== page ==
Nimish SawantAug 07, 2017 14:13:47 IST
The Google employee who sent an internal mail titled 'Google's Ideological Echo Chamber', has once again raised the issue that is endemic to the tech industry in general. The gender and race disparity, which is present is almost all the industries, sees a particularly higher gap in science, technology, engineering and medicine (STEM) fields.
Over the weekend, a 10-page document written by a Google employee expressed a need to stop its diversity campaigns and focus on ideological diversity.
The post, written by a male software engineer, went viral within the organisation for its controversial content, which went to the extent of saying that women in the same position as men, were paid less not due to any bias but because of inherent psychological differences between the genders.
Geetha Kannan, managing director, India, for the Anita Borg Institute which works towards advocating diversity in technology and educating organisations on its importance, says that this is nothing new. According to Kannan, the attitude emerging from the 10-page document is a classic example of falling victim to the unconscious bias — prejudices which are defined by attitudes or stereotypes which affect our understanding, actions and decisions in an unconscious manner.
According to Google's 2017 diversity report, while the overall women : men ratio is 31 : 69, in the technology and leadership roles, the gap becomes even more wider. While there are 20 percent women in tech in Google in 2017 as compared to a mere 17 percent in 2014, only one in four women hold leadership roles. In terms of racial diversity, over 50 percent are White, a consistent figure for every year since 2013.
Amidst these numbers, for an employee to advocate discrimination when it comes to diversity is bound to go the wrong way. Google's vice president for Diversity, Integrity and Governance Danielle Brown sent across a memo to Googlers saying that the company did not endorse the vision of the employee who sent out the 10-page document.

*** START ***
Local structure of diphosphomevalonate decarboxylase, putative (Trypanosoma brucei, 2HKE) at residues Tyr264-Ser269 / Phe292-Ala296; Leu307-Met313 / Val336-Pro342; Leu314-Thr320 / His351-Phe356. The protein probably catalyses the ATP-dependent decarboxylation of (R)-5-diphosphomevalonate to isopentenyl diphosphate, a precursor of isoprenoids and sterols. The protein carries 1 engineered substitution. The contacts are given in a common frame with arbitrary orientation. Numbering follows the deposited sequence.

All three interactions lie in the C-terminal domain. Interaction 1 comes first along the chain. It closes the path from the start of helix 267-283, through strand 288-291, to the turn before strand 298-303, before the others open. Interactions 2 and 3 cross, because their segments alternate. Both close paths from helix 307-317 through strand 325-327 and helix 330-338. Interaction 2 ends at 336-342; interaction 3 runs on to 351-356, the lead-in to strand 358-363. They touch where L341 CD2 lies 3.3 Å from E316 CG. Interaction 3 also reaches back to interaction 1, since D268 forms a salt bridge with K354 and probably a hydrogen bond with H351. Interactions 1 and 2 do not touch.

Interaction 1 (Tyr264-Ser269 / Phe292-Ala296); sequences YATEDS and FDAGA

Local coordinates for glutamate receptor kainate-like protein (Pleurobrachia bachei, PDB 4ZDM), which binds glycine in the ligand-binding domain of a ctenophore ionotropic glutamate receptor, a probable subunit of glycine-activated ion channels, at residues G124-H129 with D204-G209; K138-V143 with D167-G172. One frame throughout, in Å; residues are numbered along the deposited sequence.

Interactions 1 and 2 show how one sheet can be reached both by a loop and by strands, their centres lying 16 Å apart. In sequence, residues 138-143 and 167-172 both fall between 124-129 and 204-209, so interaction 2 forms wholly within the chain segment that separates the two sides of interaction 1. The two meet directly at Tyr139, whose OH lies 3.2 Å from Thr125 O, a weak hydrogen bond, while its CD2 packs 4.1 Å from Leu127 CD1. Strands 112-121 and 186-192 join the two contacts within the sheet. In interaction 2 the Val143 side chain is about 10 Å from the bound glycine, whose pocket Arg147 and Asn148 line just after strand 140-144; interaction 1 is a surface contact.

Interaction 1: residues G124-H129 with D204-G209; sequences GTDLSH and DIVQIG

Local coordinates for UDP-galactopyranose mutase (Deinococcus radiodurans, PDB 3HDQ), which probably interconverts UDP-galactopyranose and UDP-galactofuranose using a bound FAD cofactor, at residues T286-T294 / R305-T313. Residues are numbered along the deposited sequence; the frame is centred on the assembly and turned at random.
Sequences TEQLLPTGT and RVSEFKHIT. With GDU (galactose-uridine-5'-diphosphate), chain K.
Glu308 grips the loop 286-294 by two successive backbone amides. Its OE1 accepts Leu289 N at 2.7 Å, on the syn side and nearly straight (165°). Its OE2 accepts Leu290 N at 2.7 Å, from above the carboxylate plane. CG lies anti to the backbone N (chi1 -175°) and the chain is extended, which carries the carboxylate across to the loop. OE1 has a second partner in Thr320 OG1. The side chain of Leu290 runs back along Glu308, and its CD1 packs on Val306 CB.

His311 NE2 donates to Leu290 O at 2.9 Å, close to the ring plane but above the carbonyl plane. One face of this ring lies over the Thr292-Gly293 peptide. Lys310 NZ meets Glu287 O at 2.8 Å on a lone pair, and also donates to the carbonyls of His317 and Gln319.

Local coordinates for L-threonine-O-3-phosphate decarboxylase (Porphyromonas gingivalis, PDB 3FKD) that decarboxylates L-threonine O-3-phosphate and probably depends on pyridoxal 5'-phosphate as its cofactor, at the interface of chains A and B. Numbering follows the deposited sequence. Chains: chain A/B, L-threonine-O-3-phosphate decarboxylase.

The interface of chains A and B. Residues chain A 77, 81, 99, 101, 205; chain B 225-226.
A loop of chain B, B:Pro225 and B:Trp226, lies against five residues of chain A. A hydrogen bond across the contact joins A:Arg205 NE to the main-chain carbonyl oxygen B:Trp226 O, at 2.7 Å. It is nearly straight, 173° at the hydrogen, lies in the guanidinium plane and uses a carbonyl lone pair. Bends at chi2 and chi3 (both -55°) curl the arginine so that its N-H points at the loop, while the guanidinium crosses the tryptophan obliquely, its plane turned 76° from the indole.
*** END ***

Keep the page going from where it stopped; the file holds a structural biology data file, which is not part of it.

"The gender gap in work environments can be attributed to many factors such as women not taking responsibility due to socio-cultural factors or they not being assertive or ambitious enough. On the other hand, it's about organisations not doing enough to bridge the gender gap. And that's where we are suffering the most," says Kannan.
Diversity on the recruitment panel is pertinent if one is to have a diverse workforce, according to Kannan.
"You generally tend to recruit someone who resembles you. We always advocate the fact that whenever you hire, there should be a diversity in the hiring panel itself," says Kannan.
It is no wonder then that we keep hearing about the 'bro-culture' in most startups. Or the fact that there are very few women startup founders. This Quora thread has some interesting insights into why that could be so.
But even the corporate IT world is afflicted by this phenomenon. "There are some organisations who are taking concerted efforts now to bridge the gap, but it's a long process. A very famous IT company in India managed to reduce the gender gap by around 1.5 percent, only after the top management took deep interest in ensuring it happened. It took around three years," says Kannan.